Here is the debrief from the October 4th DIN Game. Any comments or other observations are welcome.
|Julie’s Words and Actions
Was asked by company HQ to increase Indian subsidiary’s sales by 20% in one year
* Scheduled a meeting with Divyesh
* Arrived at the meeting at precisely the prearranged start time
* Participated (listened and spoke) in the meeting
* Asks Divyesh to “get down to business” and to present his unit’s sales strategy
* Tells Divyesh she appreciates his briefing
* Asks Divyesh for specific action steps and timelines to achieve sales targets
|Divyesh‘s Words and Actions
Prepared for the meeting
* Participated (listened and spoke) in the meeting
* Arrives to meeting 20 minutes after the prearranged start time, and tells Julie that he had to take his son to school
* Asks Julie questions about her stay in India
* Provides Julie with information about his unit’s
history and sales strategy
* Offers to put together a detailed action plan for
Julie within a few days
|From Julie’s Perspective
From Julie’s Perspective
* I’m very much looking forward to Divyesh’s ideas on how to achieve a 20% sales increase in his unit. The Bangalore office is key in India, and falling short there will almost certainly affect my career path.
* I have so much to do, and I don’t have that much time to meet with Divyesh. I’m frustrated that he’s so late, and he didn’t even apologize!
* He’s already late, and now he wants to engage in small talk? He seems like a nice enough guy, but let’s get on with the important and pressing issues first, then later if we have time, we can get to know each other. HQ only cares about results.
* Why is he giving me all of this irrelevant background? Sure, it’s interesting, but today’s meeting is about how to meet our sales targets. I hope he has a detailed plan, which will increase my confidence in him. A plan is also something tangible I can present to HQ.
* He doesn’t have any specifics! This meeting has essentially been a waste of time. I’m a little disappointed in Divyesh. Can I trust him and his team to deliver the results that HQ demands?
Cultural archetypes at play: task-orientation,
low context/direct communication, equality
and individualism (expectation of self-initiative),
|From Divyesh’s Perspective
*I am very well prepared for this meeting. I have all the information Julie will need to make an informed decision about my unit’s sales strategy.
* I’m glad I had time this morning to take my son to school. I know I’ll be a little late to the meeting, but Julie will understand the special situation I was in. We can also just stretch out the meeting a little longer if need be.
* I want to make sure Julie feels at home and comfortable with her new surroundings, because she is my boss AND because she is not from here – I want to be a good host. I hope she’s successfully adjusting to life in India. Let me ask her some questions.
* I wonder what kind of person Julie is, what she likes to do, where she chose to live in Bangalore. I should ask her some questions to see how I should act (and how I should expect her to act towards me) when we interact.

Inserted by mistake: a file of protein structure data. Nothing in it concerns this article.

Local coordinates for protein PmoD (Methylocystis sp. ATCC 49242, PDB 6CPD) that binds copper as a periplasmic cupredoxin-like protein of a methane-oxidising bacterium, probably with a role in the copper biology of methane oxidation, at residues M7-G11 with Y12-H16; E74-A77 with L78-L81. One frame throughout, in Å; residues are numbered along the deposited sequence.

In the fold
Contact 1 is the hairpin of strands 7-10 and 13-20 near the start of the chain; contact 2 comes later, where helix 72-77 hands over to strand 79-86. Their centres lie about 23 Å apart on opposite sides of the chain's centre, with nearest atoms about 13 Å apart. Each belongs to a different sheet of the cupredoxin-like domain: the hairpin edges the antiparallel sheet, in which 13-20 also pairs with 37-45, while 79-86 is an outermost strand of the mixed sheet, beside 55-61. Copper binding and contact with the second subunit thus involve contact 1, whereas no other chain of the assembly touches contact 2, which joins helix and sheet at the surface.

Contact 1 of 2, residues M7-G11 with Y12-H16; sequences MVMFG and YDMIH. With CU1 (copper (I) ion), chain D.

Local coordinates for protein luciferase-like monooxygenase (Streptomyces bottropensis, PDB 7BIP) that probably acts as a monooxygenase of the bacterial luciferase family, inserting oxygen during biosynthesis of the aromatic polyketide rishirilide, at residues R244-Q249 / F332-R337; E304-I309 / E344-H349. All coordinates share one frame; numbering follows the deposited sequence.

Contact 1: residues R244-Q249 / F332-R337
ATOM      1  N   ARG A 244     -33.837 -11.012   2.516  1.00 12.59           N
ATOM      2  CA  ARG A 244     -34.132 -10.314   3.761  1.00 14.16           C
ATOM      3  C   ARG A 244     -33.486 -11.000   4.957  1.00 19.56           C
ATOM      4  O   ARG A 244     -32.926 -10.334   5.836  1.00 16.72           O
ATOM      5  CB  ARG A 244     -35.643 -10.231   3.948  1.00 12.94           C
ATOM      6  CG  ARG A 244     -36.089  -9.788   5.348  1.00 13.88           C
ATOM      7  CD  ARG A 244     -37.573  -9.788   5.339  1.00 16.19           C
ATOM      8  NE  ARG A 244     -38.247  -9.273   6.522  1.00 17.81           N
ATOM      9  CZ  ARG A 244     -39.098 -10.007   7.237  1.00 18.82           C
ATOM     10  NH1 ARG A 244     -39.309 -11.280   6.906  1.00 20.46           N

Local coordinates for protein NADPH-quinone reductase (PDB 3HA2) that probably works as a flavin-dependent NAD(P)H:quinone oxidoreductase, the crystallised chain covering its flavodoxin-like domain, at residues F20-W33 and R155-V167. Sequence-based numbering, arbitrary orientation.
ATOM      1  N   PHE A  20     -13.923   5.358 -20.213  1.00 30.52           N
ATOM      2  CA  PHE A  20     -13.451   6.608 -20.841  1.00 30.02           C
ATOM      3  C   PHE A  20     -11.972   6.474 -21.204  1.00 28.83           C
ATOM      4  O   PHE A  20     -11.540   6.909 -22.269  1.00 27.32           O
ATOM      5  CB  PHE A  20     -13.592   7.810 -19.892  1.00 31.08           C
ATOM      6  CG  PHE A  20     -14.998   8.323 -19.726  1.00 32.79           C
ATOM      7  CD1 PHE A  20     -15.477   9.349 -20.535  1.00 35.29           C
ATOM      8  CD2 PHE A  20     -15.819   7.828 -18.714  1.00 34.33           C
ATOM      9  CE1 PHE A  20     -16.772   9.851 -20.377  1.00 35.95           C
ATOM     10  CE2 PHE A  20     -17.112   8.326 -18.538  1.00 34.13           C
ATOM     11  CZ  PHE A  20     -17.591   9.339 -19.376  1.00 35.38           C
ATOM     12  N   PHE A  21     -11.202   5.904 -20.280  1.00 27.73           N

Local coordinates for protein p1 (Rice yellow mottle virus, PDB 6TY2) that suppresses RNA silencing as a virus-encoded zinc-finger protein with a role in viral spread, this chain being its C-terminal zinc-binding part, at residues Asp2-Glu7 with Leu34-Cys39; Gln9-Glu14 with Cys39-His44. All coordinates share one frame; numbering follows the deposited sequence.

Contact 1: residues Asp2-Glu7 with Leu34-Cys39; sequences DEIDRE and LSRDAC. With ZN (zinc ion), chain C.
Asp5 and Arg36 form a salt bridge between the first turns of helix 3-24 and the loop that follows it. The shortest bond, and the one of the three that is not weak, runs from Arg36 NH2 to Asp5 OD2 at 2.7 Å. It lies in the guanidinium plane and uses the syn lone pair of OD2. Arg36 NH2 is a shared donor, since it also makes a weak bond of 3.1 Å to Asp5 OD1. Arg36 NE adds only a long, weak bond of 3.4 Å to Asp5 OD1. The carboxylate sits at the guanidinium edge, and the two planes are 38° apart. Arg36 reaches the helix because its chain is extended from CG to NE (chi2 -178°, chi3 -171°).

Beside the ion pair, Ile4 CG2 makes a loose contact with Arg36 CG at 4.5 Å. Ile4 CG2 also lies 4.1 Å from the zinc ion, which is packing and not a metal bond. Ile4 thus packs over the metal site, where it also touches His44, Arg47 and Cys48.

* Why was Julie so abrupt when asking if we could “get down to business”? She must want to hear more about our local office, so I’ll give her as much background and as much detail as possible. It’s the least I can do, since it’s her first time here.
* Why would I have specific action steps? She never asked me for this before, plus it’s her job as Sales Director to come up with the specifics. It would be presumptuous of me to think otherwise! Of course I can’t tell her this. Now I feel upset for having disappointed her and embarrassed for appearing as if I wasn’t doing my job.
Cultural archetypes at play: hierarchy, conscious, indirect/high context and face-saving, communication, synchronic, situational
Approaches that take both perspectives into consideration
*Cognizant of the Indian strong sense of hierarchy, Julie could have been more explicit when communicating her expectations for this meeting in advance. She could have done this by providing Divyesh with a detailed agenda and/or a list of data she’d like to see during the meeting, sending him a detailed email, or simply clearly telling him beforehand.
* Divyesh could have asked Julie to provide him with specific expectations for the meeting, i.e., what exactly she would like him to present and communicate.
* Knowing and respecting the Indian synchronic cultural archetype, Julie could have communicated to Divyesh (in advance) of the importance of being at the meeting at the prescribed time, and the consequences of not being there on time. She could have asked Divyesh to let her know in advance if he thought he would be late or had to cancel, and they could have come up with contingency plans (a different time or day or meeting arrangement, etc.).
* Knowing and respecting the American sequential cultural archetype, Divyesh could have called Julie as soon as he knew that he would not make the prescribed meeting time.
* Knowing the importance of relationships in India, Julie could have budgeted enough meeting time to allow for non-business related discussion, particularly since this was the first time she was meeting Divyesh. She could have also mitigated the situation entirely by scheduling a separate “get to know each other” time.
* Cognizant of the American task-focused and sequential cultural archetypes, Divyesh could have scheduled a separate event (lunch, coffee, invitation to his house for dinner, etc.) either before or after the meeting as a non-business related “get to know each other” event.
* Divyesh could also have asked Julie in advance if he could schedule an orientation meeting, to help her get to know the office, during which he could have provided her with company’s local background details, which he believes are so critical for her success.